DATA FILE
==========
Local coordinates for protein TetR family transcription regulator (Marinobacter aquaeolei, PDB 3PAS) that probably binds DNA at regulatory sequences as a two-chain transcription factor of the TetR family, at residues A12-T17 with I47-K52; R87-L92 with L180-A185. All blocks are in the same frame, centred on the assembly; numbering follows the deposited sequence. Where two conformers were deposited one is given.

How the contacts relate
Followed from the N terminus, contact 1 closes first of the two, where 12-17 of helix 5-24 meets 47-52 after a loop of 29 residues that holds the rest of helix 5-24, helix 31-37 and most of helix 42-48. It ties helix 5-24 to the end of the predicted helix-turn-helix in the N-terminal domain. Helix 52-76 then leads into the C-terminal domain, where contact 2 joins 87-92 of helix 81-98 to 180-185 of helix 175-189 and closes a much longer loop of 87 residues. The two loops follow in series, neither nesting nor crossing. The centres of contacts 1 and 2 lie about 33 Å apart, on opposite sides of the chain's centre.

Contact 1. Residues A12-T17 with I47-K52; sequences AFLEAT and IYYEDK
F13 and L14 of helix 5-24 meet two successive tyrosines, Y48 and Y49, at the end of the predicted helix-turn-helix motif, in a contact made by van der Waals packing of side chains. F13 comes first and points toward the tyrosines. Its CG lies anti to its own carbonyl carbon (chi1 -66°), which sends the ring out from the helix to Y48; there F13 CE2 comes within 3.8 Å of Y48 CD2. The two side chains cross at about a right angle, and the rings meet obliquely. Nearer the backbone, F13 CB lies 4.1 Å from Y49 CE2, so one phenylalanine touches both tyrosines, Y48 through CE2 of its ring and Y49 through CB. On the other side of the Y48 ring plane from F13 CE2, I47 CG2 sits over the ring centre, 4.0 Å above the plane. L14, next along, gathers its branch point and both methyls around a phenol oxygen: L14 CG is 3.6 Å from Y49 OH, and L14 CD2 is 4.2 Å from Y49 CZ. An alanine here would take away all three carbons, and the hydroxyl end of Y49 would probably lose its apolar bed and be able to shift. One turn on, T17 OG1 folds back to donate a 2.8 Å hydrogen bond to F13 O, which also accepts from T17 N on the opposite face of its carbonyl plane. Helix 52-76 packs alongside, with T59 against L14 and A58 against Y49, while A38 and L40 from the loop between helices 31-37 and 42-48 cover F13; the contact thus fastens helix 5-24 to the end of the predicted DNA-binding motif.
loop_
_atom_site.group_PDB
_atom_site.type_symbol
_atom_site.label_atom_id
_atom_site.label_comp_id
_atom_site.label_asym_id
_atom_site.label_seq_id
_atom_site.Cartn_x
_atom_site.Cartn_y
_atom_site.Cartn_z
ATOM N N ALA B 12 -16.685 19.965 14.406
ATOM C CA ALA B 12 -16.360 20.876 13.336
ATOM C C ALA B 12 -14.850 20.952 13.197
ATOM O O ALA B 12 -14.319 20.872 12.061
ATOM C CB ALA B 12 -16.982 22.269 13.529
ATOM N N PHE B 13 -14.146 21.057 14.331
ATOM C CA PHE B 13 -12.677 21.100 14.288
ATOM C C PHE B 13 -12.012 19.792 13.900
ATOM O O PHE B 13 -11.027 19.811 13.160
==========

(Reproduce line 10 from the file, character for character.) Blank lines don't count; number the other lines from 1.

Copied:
_atom_site.label_comp_id